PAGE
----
WASHINGTON (AP) -- The Commerce Department issues its third and final estimate of how fast the U.S. economy grew in the July-September quarter. The report is scheduled to be released at 8:30 a.m. Eastern time Friday.
SOLID 3Q GROWTH: Analysts expect third-quarter growth will be mostly unchanged at a 3.5 percent annual rate, according to a survey of economists by FactSet. That would be essentially the same as the 3.6 percent rate estimated a month ago.
VOLATILE STOCKPILING: Economists forecast that growth has slowed to an annual rate of 2 percent to 2.5 percent in the current October-December quarter. That's mostly because half of the third-quarter growth was due to a buildup in business stockpiles, which can be volatile.
UNDERLYING STRENGTH: Outside the volatility caused by changes in stockpiles, many analysts say the economy is improving. Steady hiring has lowered the unemployment rate to a five-year low of 7 percent. And much of the November data so far have been upbeat.
Consumer spending at retail businesses rose by the most in five months. Factories increased output for the fourth straight month, led by a surge in auto production. Builders broke ground on homes at the fastest pace in more than five years, strong evidence that the housing recovery is accelerating despite higher mortgage rates. Auto sales haven't been better since the recession ended 4½ years ago. And the stock market is at all-time highs.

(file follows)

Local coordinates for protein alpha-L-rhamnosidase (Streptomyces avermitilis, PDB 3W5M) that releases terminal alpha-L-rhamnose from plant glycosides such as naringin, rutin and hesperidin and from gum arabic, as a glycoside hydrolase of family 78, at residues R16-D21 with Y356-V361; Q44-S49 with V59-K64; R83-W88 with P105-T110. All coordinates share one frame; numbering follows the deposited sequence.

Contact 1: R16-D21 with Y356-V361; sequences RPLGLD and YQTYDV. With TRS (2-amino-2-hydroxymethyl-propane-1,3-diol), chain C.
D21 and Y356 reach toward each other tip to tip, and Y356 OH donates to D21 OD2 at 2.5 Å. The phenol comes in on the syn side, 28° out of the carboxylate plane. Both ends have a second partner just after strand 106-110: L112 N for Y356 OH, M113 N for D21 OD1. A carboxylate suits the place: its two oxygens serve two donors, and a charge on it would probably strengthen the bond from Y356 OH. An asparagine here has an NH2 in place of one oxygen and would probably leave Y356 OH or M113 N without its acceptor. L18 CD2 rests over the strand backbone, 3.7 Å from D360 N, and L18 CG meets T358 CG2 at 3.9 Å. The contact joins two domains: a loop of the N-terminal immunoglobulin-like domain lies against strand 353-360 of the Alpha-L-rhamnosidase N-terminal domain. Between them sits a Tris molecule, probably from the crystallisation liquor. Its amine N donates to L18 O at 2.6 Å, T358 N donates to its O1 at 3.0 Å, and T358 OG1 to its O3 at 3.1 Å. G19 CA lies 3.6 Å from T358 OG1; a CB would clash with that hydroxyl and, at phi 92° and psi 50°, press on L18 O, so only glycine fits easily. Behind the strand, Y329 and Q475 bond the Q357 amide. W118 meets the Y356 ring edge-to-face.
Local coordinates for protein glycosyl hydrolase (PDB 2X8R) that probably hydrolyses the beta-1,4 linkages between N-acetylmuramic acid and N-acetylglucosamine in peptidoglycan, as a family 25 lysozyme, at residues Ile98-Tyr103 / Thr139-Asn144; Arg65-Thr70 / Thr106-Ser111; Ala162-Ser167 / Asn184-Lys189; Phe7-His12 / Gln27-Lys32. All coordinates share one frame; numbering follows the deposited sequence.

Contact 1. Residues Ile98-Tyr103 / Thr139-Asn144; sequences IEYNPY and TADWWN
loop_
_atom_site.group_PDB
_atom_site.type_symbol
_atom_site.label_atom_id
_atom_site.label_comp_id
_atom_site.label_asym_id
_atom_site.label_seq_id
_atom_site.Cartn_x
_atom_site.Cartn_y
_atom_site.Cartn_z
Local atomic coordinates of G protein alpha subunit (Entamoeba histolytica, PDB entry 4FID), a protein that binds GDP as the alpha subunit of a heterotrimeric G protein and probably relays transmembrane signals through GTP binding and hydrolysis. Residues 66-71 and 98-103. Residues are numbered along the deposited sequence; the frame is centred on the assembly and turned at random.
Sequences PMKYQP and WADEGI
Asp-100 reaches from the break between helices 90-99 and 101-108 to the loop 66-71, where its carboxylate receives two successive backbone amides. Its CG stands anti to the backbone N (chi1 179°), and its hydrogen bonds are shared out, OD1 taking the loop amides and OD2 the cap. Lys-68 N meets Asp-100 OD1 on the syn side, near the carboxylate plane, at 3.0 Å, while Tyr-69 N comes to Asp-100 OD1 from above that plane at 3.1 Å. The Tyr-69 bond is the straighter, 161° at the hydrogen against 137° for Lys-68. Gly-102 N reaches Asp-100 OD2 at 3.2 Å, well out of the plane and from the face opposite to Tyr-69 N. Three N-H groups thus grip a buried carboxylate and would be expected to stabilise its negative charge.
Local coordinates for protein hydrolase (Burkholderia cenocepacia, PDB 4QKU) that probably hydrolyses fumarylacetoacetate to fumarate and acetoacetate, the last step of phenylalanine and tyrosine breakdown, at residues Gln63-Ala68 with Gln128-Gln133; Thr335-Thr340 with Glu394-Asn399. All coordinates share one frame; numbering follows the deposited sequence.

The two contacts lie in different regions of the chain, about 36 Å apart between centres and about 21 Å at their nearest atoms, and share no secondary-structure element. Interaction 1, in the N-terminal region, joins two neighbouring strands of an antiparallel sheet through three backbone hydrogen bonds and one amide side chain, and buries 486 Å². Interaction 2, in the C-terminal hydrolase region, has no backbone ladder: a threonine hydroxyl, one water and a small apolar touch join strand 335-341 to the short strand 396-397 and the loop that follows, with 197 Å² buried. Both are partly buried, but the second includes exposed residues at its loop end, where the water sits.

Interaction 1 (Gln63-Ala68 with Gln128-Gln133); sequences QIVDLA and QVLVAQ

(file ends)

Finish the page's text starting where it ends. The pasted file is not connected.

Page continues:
Analysts will pay close attention to consumer spending in the fourth quarter. It drives 70 percent of economic growth. In the third quarter, consumers increased their spending at the slowest pace since late 2009. But much of the weakness was because of a decline in utility spending, dragged lower by an unseasonably cool summer.
Spending on goods rose at the fastest pace since early 2012.
Congress gave final approval Wednesday to legislation that reduces federal spending cuts and averts the risk of another government shutdown early next year. The prospect of less fiscal drag next year has led many economists to predict a better year for the economy in 2014.
The Federal Reserve on Wednesday released its updated economist forecasts, predicting growth of 2.3 percent this year and roughly 3 percent next year. Those figures are in line with a survey of 38 economists conducted this month by the Associated Press.
A stronger outlook for the economy and job market prompted the Fed this week to begin winding down its bond-buying program, which was intended to lower long-term interest rates and encourage more borrowing and spending.
The Fed said Wednesday that it would begin reducing its $85 billion-a-month in bond purchases by $10 billion in January. Fed Chairman Ben Bernanke said that if the economy keeps improving, the bond purchases will be trimmed by similar amounts at coming meetings next year.
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